Indigenous art unveiled by CKHA

Deb Crawford, CKHA board chair; Celeste Noah, artist; and Lori Marshall, CKHA president and CEO, showcase Noah’s work, which is on display at the Chatham site of the CKHA.

The Chatham-Kent Health Alliance (CKHA) recently showcased Indigenous art at its Chatham site.

The artwork consists of four pieces created by Celeste Noah of Eelūnaapèewii Lahkèewiit of Delaware Nation. Collectively these art pieces reflect a tapestry of Indigenous tradition, intertwining storytelling and vibrant colours.

“Ms. Noah’s artwork serves as a powerful expression of connection to land, tradition, and spirituality,” said Deb Crawford, board chair of the CKHA in a media release. “We are so pleased this art is now a permanent part of our Chatham Site and hope that it will inspire meaningful conversations and foster a greater understanding of Indigenous culture.”

Lori Marshall, president and CEO of the CKHA agreed.

“We are delighted Ms. Noah has created this wonderful artwork for our hospital. This milestone marks another step forward in CKHA’s commitment to equity, diversity, inclusion and anti-racism,” she said.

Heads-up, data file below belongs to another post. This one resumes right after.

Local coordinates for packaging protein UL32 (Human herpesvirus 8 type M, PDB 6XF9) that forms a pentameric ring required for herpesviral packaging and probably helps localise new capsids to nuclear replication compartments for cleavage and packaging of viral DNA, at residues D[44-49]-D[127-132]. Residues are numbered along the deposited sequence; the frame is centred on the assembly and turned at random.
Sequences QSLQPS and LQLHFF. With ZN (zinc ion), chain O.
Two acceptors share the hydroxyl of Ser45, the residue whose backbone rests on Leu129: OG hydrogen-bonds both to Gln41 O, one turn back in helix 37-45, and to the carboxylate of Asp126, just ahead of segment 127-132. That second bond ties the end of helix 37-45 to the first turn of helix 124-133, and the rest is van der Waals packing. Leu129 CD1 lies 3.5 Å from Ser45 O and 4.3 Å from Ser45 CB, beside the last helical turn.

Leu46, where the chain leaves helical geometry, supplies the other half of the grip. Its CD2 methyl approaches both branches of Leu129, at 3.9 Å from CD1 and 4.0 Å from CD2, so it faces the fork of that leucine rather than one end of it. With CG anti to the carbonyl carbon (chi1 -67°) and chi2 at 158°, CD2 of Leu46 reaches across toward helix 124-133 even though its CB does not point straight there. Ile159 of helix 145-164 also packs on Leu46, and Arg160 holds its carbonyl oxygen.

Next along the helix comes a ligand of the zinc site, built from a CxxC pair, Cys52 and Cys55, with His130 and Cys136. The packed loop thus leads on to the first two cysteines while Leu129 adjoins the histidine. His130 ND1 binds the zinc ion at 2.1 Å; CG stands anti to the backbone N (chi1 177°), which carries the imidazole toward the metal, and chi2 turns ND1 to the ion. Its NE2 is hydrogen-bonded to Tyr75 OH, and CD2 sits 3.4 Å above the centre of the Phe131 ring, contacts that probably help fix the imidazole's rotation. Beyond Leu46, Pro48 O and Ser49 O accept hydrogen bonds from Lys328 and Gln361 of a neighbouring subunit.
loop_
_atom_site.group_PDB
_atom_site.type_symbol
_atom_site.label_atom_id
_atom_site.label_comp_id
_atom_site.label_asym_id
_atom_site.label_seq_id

Through consultation with CKHA’s patient experience community advisory council, the artwork was installed in the ambulatory care waiting room, dialysis waiting room, intensive care unit family waiting room and in the reflection space.

Each piece of artwork is accompanied with a descriptive plaque for patients, families and visitors to learn about their meaning.

Noah learned how to paint with watercolours during the pandemic.

“I learned how to watercolour paint during the COVID-19 lockdown; it was a new hobby I picked up to occupy my time. I searched for other Native watercolour artists online but could only find one example, so I used my knowledge and creativity to paint our people wearing their regalia, colourful in motion,” she said. “I submitted this piece to CKHA’s call for Indigenous artists and I was shocked I was chosen. I’m so pleased to receive the opportunity to share Indigenous storytelling through my art with the hospital.”

The installation of Ms. Noah’s artwork in Chatham follows the addition of “Revitalizing River” created by Mariah Alexander of Walpole Island First Nation at the Wallaceburg Site.


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